This student applied in the 2018/19 application cycle and therefore the selection process at Keele may have changed since then. You should read all the information a University sends you about the selection process to get the most up to date details!
Remember to check out the glossary at the bottom of the page for our explanations of all the jargon we medical students like to use!
Course: Standard undergraduate entry
In-person MMI interview
Admissions Tests: UCAT
Before I made my application…
Choosing to apply
Why did you decide you wanted to apply to medicine?
To make a difference and feel fulfilled.
How did you choose what medical schools to apply to?
Mostly due to the locality around the university.
Completing work experience
What types of work experience did you do?
Hospital shadowing, Care work (e.g. in residential care), Other healthcare setting e.g pharmacy, physiotherapy, Customer service role (paid)
How much work experience did you do?
I did hospice work experience over a period of 12 months, a stroke ward for around 2 months and a paid customer service based role for 12 months also.
How did you find your work experience opportunities?
Through a formal scheme or work experience placement
During the application process…
What admissions test did you sit?
University Clinical Aptitude Test (UCAT): https://www.ucat.ac.uk/
How did you prepare for your admissions test?
I spent an hour each day doing the practise questions on Medify. I also used the 600 questions book. I also tried to improve my mental maths so I’d be less reliant on using a calculator.
What type of interview did you do?
MMI: Multiple Mini Interview. This type of interview usually includes several short interviews or ‘stations’ which may involve different types of questions and scenarios. This is different compared to a panel interview, which may cover the same scenarios/types of questions but be a more ‘traditional’ sit-down interview.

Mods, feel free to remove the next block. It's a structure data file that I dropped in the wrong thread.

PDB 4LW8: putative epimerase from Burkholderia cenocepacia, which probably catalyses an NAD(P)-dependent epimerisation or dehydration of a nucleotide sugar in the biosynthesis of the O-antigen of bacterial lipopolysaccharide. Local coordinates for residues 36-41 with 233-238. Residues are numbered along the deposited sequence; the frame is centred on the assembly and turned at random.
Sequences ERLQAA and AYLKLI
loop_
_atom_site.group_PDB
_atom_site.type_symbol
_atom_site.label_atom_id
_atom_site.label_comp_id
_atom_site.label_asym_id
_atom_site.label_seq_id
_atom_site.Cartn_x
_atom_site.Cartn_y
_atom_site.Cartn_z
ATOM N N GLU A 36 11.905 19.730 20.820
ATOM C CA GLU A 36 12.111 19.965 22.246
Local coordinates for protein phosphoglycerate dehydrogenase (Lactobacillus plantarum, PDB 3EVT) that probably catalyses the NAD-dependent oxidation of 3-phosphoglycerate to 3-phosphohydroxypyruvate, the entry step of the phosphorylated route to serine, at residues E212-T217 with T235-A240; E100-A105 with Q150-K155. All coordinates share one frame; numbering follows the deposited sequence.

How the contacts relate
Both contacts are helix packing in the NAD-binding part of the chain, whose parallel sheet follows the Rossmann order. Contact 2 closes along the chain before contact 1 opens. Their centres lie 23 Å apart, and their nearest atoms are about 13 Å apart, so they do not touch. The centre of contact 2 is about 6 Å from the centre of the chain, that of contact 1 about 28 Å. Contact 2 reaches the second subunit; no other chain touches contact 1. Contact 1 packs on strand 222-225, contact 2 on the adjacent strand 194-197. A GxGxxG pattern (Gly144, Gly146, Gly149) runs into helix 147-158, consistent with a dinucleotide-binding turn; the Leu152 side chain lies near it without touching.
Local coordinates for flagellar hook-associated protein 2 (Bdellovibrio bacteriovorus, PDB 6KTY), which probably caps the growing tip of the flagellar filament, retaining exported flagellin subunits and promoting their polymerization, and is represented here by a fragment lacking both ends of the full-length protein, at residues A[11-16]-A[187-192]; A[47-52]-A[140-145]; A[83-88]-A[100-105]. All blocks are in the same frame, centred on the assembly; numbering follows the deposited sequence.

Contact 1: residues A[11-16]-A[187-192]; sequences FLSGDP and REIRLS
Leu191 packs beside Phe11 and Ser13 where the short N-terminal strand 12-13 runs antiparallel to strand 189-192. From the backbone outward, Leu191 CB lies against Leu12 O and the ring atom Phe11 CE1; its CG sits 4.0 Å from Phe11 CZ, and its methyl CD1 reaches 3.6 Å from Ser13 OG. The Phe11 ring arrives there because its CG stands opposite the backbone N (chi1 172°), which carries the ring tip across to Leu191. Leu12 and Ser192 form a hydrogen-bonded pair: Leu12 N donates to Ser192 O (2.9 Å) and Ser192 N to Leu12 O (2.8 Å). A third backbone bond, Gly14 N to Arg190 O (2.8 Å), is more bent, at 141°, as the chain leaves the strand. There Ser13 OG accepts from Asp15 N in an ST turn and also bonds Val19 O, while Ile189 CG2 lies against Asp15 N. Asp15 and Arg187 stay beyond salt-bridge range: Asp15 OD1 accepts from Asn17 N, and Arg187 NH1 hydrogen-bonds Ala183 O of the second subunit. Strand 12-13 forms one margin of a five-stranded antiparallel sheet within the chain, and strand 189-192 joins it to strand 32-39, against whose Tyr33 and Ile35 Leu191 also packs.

How did you prepare for your interview?
I read up on the format of the interview and practised some of the common case scenarios that tend to come up. I focussed on presenting a reasoned argument for common ethical dilemmas.
What happened during your interview?
The majority of the stations focussed on ethical dilemmas, communicating difficult news to patients. There were also stations based on how you would interact with a patient in distress.
Clinical work experience: Not every student will complete clinical work experience before they apply to medical school. Don’t worry, this is not required to be able to apply. You can use non-clinical work experience (e.g. a caring role, like in a care home) or even reflect on paid work you’ve done (e.g. in customer service) in a productive way.
Medify: Medify is a popular website which provides resources for helping you prepare your medicine application. Medify has some free resources online but some are paid-for. There are good, free alternatives for preparation available online, so check out our subject guides and the university websites for details.
Books: Don’t worry if you’ve not been able to find this particular book or afford to pay for it. You might be able to find secondhand copies online which are usually much cheaper, or at your local library (sometimes, libraries will order in books that you’ve requested, so check out this as a possibility too!). Bear in mind that some books may become out of date, so make sure you check when they were published, and if any changes to the relevant admissions tests/interviews have been made since then.